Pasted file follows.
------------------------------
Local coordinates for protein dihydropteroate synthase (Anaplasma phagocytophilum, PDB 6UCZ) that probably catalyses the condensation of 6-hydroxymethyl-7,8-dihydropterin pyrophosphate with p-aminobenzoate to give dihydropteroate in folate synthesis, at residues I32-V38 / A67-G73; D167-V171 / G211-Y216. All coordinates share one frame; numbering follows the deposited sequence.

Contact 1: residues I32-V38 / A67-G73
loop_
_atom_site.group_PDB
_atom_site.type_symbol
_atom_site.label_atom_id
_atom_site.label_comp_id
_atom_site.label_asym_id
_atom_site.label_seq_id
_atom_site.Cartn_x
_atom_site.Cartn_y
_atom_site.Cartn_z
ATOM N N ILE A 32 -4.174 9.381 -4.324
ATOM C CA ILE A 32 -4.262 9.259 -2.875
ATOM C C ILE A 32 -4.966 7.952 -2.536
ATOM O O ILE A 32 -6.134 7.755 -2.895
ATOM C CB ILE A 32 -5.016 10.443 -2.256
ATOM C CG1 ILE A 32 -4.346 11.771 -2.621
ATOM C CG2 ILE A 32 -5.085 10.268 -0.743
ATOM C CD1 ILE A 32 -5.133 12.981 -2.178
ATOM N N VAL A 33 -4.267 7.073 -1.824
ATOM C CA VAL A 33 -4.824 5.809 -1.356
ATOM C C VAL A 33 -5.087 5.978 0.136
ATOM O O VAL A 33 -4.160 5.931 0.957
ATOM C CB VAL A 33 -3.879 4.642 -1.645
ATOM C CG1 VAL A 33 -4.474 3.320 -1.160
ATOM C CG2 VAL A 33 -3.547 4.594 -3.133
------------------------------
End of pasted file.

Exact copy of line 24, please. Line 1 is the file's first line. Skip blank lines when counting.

ATOM O O VAL A 33 -4.160 5.931 0.957